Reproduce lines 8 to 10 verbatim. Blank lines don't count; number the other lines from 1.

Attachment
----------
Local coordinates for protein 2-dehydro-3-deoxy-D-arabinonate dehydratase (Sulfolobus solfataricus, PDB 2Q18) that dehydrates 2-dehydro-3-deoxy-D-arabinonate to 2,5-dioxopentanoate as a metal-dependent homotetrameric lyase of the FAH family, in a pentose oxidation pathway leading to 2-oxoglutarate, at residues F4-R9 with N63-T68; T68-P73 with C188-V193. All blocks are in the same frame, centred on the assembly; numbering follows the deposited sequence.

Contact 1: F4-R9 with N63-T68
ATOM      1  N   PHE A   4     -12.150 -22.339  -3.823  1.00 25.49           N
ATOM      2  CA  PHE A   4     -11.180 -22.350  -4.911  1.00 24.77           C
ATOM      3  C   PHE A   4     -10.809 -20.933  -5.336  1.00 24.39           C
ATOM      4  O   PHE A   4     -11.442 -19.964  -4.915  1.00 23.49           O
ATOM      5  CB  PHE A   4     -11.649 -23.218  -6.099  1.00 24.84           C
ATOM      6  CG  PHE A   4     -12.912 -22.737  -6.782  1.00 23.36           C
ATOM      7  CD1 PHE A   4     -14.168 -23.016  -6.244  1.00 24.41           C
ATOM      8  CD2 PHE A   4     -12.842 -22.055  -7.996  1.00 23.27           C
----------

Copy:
ATOM      6  CG  PHE A   4     -12.912 -22.737  -6.782  1.00 23.36           C
ATOM      7  CD1 PHE A   4     -14.168 -23.016  -6.244  1.00 24.41           C
ATOM      8  CD2 PHE A   4     -12.842 -22.055  -7.996  1.00 23.27           C